When it comes to “fun” college majors, degrees in art, PE or theatre often tend to come to mind—but not usually engineering. Engineers are often portrayed as serious men and women squinting at blueprints and crunching numbers. However, engineering encompasses many different fields, and some people are surprised to learn that engineers can actually find extremely interesting work and have enviably fulfilling careers.
On top of the possibilities for exciting work, engineering can be a stable and lucrative career path, offering graduates the best of both worlds. Overall, engineering employment is expected to grow by approximately 4% from 2014 to 2024—with some engineering specialties growing much faster than this. If you’ve ever thought about a career in engineering, here are 4 interesting jobs engineering students can pursue after finishing their degrees.
1. Roller Coaster Engineer
Ever wonder who creates those stunning roller coasters at Disneyland or Six Flags? These machines are truly a feat of engineering, and they require a great deal of precision to ensure their safety as well as the thrill factor.
There are several types of engineers that work on amusement park rides, but ride engineers (a specialty within the mechanical engineering field) are responsible for working with designers to ensure that the rides are built to be functional and safe. For specialty theme-based rides, this can take engineers as long as 3 to 5 years to complete a single ride.
Fun Fact: Roller coaster engineers who work for Disneyland are known as Imagineers, and their jobs are about as creative as you can get in this in-demand STEM field.
What’s required: Bachelor’s degree in Mechanical Engineering, licensure
Average Salary: $88,190
You don’t have to engineer buildings or machines as an engineer; you can engineer plants and animals instead. Bioengineers are responsible for advances in fields like food production and healthcare. Growing new skin and organs, creating genetically engineered plants to be safe for human consumption, and designing artificial joints are all projects bioengineers have been responsible for. This exciting and innovative career path is a great option for people with natural curiosity and a scientific mind.
What’s required: Bachelor’s degree in Bioengineering, or engineering with study in Biology; advanced degrees helpful
Average Salary: $91,760
3. Civil Engineer
“Civil engineering” may sound like one of the most boring jobs in the world, but it doesn’t have to be. Not only are civil engineers essential to global infrastructure, they often get to work on exciting and interesting projects. For example, some of the biggest civil engineering projects in the world have been lavish airports built on artificial islands. The Kansai International Airport in Japan contains a 40 foot seawall and cost $31.9 billion to build.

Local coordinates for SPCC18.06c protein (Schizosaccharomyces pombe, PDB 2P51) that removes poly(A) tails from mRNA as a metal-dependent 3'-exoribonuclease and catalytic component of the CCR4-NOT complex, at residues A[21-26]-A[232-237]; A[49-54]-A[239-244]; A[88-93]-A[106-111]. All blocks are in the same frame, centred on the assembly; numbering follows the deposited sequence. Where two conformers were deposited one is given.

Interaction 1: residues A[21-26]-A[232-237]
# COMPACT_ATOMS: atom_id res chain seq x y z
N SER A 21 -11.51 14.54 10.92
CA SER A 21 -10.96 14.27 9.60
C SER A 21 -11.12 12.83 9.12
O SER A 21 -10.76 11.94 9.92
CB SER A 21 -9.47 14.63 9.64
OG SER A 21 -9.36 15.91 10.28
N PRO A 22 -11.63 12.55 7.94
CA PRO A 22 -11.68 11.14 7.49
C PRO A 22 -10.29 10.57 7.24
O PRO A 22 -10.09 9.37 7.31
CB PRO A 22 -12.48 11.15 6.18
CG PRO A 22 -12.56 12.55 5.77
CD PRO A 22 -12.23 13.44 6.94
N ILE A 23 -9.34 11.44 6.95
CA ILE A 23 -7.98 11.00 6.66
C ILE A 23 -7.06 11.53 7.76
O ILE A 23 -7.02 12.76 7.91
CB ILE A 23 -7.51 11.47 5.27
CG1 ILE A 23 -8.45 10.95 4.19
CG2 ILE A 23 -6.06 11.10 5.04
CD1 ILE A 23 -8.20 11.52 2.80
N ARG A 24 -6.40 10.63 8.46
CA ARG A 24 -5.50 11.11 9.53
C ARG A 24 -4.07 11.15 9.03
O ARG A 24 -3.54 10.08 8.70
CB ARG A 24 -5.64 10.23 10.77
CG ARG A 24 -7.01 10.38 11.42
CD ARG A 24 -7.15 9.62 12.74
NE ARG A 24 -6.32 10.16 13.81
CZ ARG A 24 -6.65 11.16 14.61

Civil engineers also work on projects like highways, bridges, and other essential projects that allow us to travel, work, and live. It’s one of the most important jobs to our economy, and demand for civil engineers continues to grow.
What’s required: A bachelor’s degree in civil engineering
Average salary: $89,730
4. Aerospace Engineer
Just about every kid has big dreams of becoming an astronaut, but what most 8-year-olds don’t recognize is how many smart and talented people are needed to support those astronauts in getting them out of Earth’s atmosphere and into space. Space engineers work with the latest, most expensive technology, and are responsible for astronauts’ and public safety while trying to unlock the mysteries of the universe. A knowledge of physics and mathematics are some of the most important skills in a space engineer’s toolkit, and they have to be extremely precise to be successful in the field.
What’s required: Bachelor’s degree in mathematics, physics, or other related field, master’s degree in astronautical engineering or similar, PhD helpful
Average salary: $107,000
Find Your Calling
No matter what your interests, you’re likely to find an interesting career path within the broad field of engineering. However, becoming an engineer requires dedication and rigorous coursework, so you should think carefully about what subjects interest you before you decide to pursue a career in engineering—it’s a long haul through the coursework if you don’t enjoy what you’re studying. If you find your calling, however, you might be able to make an excellent salary while doing fulfilling work. What could be better?
Ryan Ayers has been a consultant for over five years within multiple industries including information technology, medical devices and logistics. Many clients call him the BizTech Guru. He is a freelance writer on the side and lover of all things related to business, technology, innovation and the LA Clippers. Read more from Ryan: @TheBizTechGuru
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